Bill and Melinda Gates release a letter every year through their foundation The Gates Foundation detailing their goals and wishes for the coming year and what they hope to see for the future their philanthropic endeavors. There is an annual letter by Melinda Gate’s called ‘More Time’.
‘More Time’ addresses the amount of unpaid work (chores, child care, elderly care) women across the globe do in order to keep their households running. There’s not one country in the world where women do less unpaid work than men. Naturally, the disparity between the developed and third world is big but overall, women do more unpaid work than men.
Melinda Gates describes this as taking time away from women who could be doing other things besides chores and caregiving:
Economists call it opportunity cost: the other things women could be doing if they didn’t spend so much time on mundane tasks. What amazing goals would you accomplish with an extra hour every day? Or, in the case of girls in many poor countries, an extra five or more?
These chores could be done by anyone but almost every country in the world, including Europe and United States, it has been arbitrarily assigned to women. The reasons are given varied: women are just naturally better at caregiving and housekeeping (no they aren’t, anyone can learn to be caregivers and keep a house), women don’t mind or some even like doing these things (again, no, it’s something that someone has to do and since the dawn of man, the chore has just fell to women), and some women mind very much about doing such chores. I don’t think any sane person (man or woman) would say “I just love washing dishes, I can’t wait to do them every night” or “I just love doing laundry — sorting through everyone’s dirty clothes, wash them in the appropriate cycle, then dry it, fold it, put it back in its original place just so they can wear it again and strewn it on the floor” – sounds like fun.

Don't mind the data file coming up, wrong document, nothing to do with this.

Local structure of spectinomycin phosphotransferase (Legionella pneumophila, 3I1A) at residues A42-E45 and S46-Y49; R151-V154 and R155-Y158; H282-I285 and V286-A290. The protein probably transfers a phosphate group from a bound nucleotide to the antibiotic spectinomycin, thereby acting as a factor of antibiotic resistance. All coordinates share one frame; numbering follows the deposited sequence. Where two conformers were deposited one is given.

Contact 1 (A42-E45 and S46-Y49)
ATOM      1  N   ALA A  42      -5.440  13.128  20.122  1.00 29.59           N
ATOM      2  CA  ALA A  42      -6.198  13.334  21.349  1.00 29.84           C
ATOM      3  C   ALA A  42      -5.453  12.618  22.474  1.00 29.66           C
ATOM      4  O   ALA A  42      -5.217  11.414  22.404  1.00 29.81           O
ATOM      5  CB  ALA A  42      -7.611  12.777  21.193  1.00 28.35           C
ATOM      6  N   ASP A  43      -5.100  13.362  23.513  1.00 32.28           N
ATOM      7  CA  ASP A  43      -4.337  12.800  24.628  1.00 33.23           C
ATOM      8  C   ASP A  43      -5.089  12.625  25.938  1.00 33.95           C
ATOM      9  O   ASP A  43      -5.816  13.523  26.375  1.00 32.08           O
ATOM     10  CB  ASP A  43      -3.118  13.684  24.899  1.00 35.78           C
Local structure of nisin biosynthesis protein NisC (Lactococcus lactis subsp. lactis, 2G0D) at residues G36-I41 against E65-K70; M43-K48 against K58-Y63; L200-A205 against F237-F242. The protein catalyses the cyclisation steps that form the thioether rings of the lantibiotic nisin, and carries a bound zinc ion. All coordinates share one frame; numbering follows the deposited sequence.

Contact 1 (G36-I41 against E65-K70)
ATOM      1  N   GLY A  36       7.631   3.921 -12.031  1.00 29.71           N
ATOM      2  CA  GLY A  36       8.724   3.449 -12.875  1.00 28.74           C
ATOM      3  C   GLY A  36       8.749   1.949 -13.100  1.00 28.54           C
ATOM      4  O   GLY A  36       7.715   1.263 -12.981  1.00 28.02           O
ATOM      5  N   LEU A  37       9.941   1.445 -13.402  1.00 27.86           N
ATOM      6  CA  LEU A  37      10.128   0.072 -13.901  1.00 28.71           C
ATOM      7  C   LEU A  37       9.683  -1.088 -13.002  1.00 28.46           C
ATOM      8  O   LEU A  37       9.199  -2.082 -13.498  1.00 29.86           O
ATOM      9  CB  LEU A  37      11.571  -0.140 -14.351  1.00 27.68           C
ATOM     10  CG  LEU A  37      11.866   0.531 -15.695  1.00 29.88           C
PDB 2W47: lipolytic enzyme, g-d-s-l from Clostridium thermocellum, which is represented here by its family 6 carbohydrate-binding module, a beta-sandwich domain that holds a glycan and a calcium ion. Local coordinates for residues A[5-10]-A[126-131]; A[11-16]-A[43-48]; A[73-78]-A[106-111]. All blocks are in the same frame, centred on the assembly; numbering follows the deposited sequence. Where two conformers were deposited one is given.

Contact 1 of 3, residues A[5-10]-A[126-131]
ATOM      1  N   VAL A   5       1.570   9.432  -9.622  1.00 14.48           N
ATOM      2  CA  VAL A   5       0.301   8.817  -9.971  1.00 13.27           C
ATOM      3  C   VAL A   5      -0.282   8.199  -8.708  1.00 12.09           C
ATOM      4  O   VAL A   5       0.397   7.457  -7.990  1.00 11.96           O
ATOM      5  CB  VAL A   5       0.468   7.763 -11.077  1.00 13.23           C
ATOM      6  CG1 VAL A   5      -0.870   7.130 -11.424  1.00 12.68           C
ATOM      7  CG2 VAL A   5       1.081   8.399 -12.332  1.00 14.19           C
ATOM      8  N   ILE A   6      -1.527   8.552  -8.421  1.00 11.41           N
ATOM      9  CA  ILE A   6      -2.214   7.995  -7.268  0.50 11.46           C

Women in developed countries at least have the luxury of modern appliances to help us with these chores. Women in developing and third world countries have to walk for miles to haul water from a well everyday just to do their washing and cooking. And all of this is done by women (washing, cooking, cleaning, child rearing). The water bucket weighs about 40 lbs minimum, but it’s done by women. Just by the sheer physical strength it requires, one would think this particular chore is more suitable for men. But that’s all beside the point, the point is it can be done by anyone and chores shouldn’t be gender specific.
Melissa Gates addressed this long suppressed issue and brought it out into the open is a vindication to me. I am not crazy for feeling the way I do, which is I fucking hate chores and I find them a fucking pointless, waste of time. This is one side of the lives of women which society and the world just assumes that it’s our burden. Especially those of us who choose to have children and raise a family, this is the price we pay. Our time being stolen from us, not by our children, because they are vulnerable need care but by the patriarchy. If we complain, we are seen as ungrateful mothers and wives. We are accused of not willing to lay in the bed we made. We are accused of being terrible mothers because we find the task of child rearing and housekeeping impossibly boring and tedious at times. And I want to clarify, it’s the physical act of child rearing and housework that is boring and tedious, not the children. There is a difference.